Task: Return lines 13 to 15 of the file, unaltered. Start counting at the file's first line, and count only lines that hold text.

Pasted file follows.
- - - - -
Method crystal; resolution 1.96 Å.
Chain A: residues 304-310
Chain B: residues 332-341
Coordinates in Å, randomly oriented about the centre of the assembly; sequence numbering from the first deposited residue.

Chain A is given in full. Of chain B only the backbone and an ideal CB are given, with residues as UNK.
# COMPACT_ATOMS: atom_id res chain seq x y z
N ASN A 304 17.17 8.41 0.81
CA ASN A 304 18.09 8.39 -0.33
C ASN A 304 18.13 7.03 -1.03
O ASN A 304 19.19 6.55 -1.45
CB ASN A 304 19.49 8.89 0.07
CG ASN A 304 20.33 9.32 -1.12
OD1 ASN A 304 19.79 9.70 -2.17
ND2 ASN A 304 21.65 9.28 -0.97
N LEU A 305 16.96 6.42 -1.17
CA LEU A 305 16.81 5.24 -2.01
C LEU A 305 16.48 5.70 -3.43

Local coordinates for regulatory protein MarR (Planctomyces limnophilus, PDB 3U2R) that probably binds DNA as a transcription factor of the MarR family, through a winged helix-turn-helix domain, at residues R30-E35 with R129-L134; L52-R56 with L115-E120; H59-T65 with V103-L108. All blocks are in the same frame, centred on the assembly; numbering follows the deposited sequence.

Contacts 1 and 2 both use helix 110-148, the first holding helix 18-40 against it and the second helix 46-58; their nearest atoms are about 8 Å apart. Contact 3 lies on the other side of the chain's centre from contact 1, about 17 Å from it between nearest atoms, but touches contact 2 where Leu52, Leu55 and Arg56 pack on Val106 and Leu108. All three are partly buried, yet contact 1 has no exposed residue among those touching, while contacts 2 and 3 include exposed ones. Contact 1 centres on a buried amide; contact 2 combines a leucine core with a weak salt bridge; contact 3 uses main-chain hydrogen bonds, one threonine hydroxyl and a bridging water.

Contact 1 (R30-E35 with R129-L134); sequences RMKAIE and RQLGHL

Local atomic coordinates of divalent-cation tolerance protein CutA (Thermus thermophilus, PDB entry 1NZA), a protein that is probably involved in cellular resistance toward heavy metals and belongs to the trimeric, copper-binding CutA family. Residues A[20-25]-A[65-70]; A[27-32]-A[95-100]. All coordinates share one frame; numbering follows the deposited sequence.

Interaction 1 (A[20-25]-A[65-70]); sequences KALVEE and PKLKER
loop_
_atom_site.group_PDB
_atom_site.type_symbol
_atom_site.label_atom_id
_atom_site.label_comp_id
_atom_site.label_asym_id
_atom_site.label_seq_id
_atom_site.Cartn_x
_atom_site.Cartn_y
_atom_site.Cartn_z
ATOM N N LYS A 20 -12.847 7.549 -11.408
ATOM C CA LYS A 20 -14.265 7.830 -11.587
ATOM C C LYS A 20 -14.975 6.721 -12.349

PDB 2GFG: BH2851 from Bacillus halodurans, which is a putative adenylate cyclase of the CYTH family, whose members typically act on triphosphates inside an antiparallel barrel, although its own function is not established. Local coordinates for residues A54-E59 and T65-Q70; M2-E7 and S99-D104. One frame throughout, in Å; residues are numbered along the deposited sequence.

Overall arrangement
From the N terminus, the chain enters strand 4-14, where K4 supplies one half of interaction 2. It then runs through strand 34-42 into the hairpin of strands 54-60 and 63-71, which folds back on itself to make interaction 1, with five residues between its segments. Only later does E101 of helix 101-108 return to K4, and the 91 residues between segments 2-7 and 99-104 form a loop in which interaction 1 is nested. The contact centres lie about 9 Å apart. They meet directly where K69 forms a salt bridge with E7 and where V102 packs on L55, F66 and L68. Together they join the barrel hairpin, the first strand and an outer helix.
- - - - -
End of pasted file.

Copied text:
OD1 ASN A 304 19.79 9.70 -2.17
ND2 ASN A 304 21.65 9.28 -0.97
N LEU A 305 16.96 6.42 -1.17